As you probably well know the Go Kart Guru.com has just finished its 10th anniversary having started in 2008 as a page devoted to providing go kart plans for the home building go kart enthusiast. GoKartGuru.com has since branched out to supply books and videos on how to build you own go kart and in the process learn the critical elements of gokart design and performance.
Part of our Go Kart web page has been the Vintage Style go karts, among them the Model-T style go karts. Over the years people have been begging for parts on these go karts, and I have essentially in the past basically said “There is nothing I can do for you…” That has all changed as we now provide a plethora of parts for Model-T Go Karts, the parts you will be hard pressed to fined unless you buy an old Model T go kart and strip it for parts.
Invariably it was the old wheels , steering wheels, trims and hub caps that people wanted. So we have been endeavoring to provide hubs, wheels and hub caps at the first.
The big issue has been that the Model-T Go karts quite frankly are a tough ride. The transmission is a belt tensioning system that works alright if you know what you are doing, but braking the go kart…wow that is just something you have to plan for! In other-words the brakes don’t really work. The brake as designed initially is a rubbing style brake, and as a gentlemen said “are virtually non-existent!”
Enter, the aluminum foundry forge project. This spring we have been developing an aluminum casting side to the GoKartGuru.com. Here we have been going gangbusters developing new parts to enhance the Model-T gokart experience. We have developed an original steering wheel pattern for the first Model T go-karts released by Donohough back in the 50’s and 60’s. We are perfecting the casting process as this is being written.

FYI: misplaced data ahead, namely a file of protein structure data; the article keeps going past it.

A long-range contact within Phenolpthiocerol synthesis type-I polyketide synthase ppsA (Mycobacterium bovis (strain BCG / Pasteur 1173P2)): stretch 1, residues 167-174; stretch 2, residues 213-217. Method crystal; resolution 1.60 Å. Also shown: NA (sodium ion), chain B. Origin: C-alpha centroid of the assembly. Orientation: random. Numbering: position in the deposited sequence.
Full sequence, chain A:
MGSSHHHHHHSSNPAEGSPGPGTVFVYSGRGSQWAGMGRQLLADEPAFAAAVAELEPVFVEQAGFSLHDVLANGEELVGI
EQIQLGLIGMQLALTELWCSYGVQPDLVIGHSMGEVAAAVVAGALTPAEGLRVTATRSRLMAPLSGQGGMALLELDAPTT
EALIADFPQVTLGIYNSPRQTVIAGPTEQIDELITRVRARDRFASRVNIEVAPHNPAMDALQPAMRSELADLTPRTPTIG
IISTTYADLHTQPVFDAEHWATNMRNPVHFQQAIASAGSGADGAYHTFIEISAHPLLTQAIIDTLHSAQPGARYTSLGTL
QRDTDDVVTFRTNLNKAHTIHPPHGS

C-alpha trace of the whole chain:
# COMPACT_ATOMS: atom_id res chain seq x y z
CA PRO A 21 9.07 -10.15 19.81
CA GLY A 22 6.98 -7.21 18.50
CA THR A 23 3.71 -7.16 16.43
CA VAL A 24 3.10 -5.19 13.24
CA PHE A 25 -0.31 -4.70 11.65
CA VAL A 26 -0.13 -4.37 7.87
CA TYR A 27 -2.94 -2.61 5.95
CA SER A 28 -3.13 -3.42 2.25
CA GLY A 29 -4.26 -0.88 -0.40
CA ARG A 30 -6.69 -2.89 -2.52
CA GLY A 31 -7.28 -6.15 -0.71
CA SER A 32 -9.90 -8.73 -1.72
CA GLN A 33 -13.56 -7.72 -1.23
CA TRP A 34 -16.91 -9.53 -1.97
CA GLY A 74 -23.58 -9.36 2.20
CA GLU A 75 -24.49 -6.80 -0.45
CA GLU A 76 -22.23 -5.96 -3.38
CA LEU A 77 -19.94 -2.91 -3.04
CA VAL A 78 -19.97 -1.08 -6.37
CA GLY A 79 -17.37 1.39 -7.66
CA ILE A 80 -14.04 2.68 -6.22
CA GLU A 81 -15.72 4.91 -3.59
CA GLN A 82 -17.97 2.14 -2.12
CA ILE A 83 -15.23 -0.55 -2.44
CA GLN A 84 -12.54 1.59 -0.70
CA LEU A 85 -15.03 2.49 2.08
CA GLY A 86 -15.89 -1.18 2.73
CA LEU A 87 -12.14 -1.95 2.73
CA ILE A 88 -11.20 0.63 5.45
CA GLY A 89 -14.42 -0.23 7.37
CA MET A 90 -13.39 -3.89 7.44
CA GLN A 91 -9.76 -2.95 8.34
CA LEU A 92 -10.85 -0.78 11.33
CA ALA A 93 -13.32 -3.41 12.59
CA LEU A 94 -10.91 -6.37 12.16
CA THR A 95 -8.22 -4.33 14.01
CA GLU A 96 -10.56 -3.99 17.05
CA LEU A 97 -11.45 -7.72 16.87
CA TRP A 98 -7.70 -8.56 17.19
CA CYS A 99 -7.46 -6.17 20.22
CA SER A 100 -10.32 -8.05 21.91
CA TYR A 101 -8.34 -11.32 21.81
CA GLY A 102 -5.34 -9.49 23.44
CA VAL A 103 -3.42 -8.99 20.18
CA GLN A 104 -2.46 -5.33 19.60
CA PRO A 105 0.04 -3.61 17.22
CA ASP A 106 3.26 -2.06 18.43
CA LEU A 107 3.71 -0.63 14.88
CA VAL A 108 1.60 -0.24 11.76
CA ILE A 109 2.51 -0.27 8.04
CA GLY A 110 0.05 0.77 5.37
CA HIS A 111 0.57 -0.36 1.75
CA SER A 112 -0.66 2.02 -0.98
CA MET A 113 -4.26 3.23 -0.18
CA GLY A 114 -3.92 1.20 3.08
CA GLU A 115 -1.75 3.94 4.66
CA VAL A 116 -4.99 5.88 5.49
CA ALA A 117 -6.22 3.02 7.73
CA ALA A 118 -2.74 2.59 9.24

Additionally, a brake system that is easily adapted to the old style systems is being developed and should be available in late July.
And to top it all off we are working on aluminum wheels that should be available in late July as well.
The process of developing a part first comes from a 3-d model that we developed using a CAD software called Alibre. They are relatively low cost solid modeling software that we have been using for about 5 years now.
Once the model has been developed with the proper aluminum shrink allotted for, the part is 3-d printed using PLA. (I don’t use ABS because it shrinks. PLA retains its shape and is fairly durable and takes paint well.)
The part is then either made into a pattern to be used for forming up sand, or the part can be cast around with silicone rubber to make a Lost Foam master, or a Lost Wax master. We are experimenting with three methods right now and we will keep you posted on the recommended process.
We also purchased a forge kit from PMS Supply out of Pennsylvania. They have been really helpful in steering me in the direction of what to purchase. An all-around good experience, and helpful polite people.
This weekend promises to be pretty packed full of casting projects, so I am pretty excited.
Our next blog post will entail the progress on all these projects.
I think I also will write a manual on Model-T Go Karts what to look out for and what to expect! Having over a years worth of experiences with our Model –T Go Kart, the novelty of it all wears off pretty quick if you do not know what you are getting yourself into! That for a later date!